Military operations and external operations
German patriots in Poland – an end of the argument?
Following the S-300 incident in eastern Poland a few weeks ago, the discussion around German Patriot systems being stationed in Poland continues. After the denial of what was seen by Western Allies as a completely unrealistic Polish demand to send German Patriots to western Ukraine and to protect Polish and Ukrainian airspace alike, the country does finally still agree to station the air defense system in eastern Poland. Before though, Polish defense minister Blaszczak again tweeted about his „disappointment ” that Germany wouldn’t agree to station them in Ukraine. However, one could be equally disappointed that Poland did not hear the German argument that stationing German troops in Ukraine could equal a war declaration for the entirety of NATO and is therefore completely unimaginable. The clear rule of not deploying troops in Ukraine has been followed by NATO since the beginning of the war and there is no reason why anyone should risk breaking it, and needlessly escalating the situation.
With the decision of deployment to eastern Poland taken, it remains to be seen if the anti-air-batteries will come under NATO command (VJTF – Very High Readiness Joint Task Force), as Germany intends or under Polish command, as Poland wishes. This question, along with the exact location of the placement and questions regarding personnel will now be discussed by experts from Poland and Germany respectively.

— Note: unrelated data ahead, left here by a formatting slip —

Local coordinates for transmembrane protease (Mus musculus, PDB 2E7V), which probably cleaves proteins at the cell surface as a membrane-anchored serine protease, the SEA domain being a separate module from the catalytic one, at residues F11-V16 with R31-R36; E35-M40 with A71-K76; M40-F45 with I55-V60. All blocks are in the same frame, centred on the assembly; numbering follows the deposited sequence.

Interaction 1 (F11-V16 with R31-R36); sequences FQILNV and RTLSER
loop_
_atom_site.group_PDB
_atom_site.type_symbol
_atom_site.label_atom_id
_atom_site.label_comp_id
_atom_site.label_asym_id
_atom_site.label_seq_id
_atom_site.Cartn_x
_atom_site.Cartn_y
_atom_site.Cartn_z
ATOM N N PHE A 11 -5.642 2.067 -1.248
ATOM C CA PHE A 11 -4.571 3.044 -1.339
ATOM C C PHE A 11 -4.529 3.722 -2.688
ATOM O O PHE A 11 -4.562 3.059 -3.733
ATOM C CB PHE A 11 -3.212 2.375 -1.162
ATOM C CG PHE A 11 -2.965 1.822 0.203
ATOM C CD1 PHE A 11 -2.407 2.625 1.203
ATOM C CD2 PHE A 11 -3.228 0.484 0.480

A reason why Germany could insist on putting the Patriots under NATO command is that the same country will take over command of the VJTF in the beginning of the coming year, which would bring the troops somewhat back into one’s own responsibility.
The global “Zeitenwende”
Has our international order reached a watershed moment? As defined by Olaf Scholz in his publication of December 5th for Foreign Affairs Magazine, the world is entering “an epochal tectonic shift”.
Prefaced by the rise or resurgence of global powers that have reached a point further beyond just regional economic and political influence, German Chancellor Scholz’ article is not precisely warning that the world is “doomed to once again separate into competing blocs”. It rather warns that the international system is transitioning into a multipolar framework that encompasses China as an assertive strategic competitor and Russia’s aggression of Ukraine as precedent that shattered the “international peace architecture that [Europe] had taken decades to build”.
With a swift review of NATO’s history, highlighting the activation of Article 5 after the 9/11 attacks or the heightened security awareness in Europe that succeeded the Balkan Wars, Chancellor Scholz puts the focus on the need for a stronger and cohesive Europe that reflects a mindset better fitted to a “Zeitenwende” moment in international relations.